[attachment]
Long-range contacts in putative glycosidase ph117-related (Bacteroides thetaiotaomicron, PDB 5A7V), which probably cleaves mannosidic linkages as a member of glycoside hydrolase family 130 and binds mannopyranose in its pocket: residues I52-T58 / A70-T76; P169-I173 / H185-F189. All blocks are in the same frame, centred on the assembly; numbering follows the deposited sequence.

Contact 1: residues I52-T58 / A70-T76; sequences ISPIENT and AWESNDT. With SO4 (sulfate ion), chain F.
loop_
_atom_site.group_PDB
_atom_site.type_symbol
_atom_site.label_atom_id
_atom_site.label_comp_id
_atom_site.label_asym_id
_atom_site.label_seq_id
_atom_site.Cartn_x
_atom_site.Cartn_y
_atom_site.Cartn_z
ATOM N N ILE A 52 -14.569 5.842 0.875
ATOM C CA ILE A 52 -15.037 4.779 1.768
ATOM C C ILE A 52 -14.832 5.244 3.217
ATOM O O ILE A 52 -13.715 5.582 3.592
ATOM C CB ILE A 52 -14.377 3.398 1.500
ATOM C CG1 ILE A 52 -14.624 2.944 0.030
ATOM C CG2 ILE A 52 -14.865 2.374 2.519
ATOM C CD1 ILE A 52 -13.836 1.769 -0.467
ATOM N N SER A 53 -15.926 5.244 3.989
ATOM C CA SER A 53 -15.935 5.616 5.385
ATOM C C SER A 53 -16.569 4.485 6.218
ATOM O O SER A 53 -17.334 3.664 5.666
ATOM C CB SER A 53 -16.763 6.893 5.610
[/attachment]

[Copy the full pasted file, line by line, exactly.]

Long-range contacts in putative glycosidase ph117-related (Bacteroides thetaiotaomicron, PDB 5A7V), which probably cleaves mannosidic linkages as a member of glycoside hydrolase family 130 and binds mannopyranose in its pocket: residues I52-T58 / A70-T76; P169-I173 / H185-F189. All blocks are in the same frame, centred on the assembly; numbering follows the deposited sequence.

Contact 1: residues I52-T58 / A70-T76; sequences ISPIENT and AWESNDT. With SO4 (sulfate ion), chain F.
loop_
_atom_site.group_PDB
_atom_site.type_symbol
_atom_site.label_atom_id
_atom_site.label_comp_id
_atom_site.label_asym_id
_atom_site.label_seq_id
_atom_site.Cartn_x
_atom_site.Cartn_y
_atom_site.Cartn_z
ATOM N N ILE A 52 -14.569 5.842 0.875
ATOM C CA ILE A 52 -15.037 4.779 1.768
ATOM C C ILE A 52 -14.832 5.244 3.217
ATOM O O ILE A 52 -13.715 5.582 3.592
ATOM C CB ILE A 52 -14.377 3.398 1.500
ATOM C CG1 ILE A 52 -14.624 2.944 0.030
ATOM C CG2 ILE A 52 -14.865 2.374 2.519
ATOM C CD1 ILE A 52 -13.836 1.769 -0.467
ATOM N N SER A 53 -15.926 5.244 3.989
ATOM C CA SER A 53 -15.935 5.616 5.385
ATOM C C SER A 53 -16.569 4.485 6.218
ATOM O O SER A 53 -17.334 3.664 5.666
ATOM C CB SER A 53 -16.763 6.893 5.610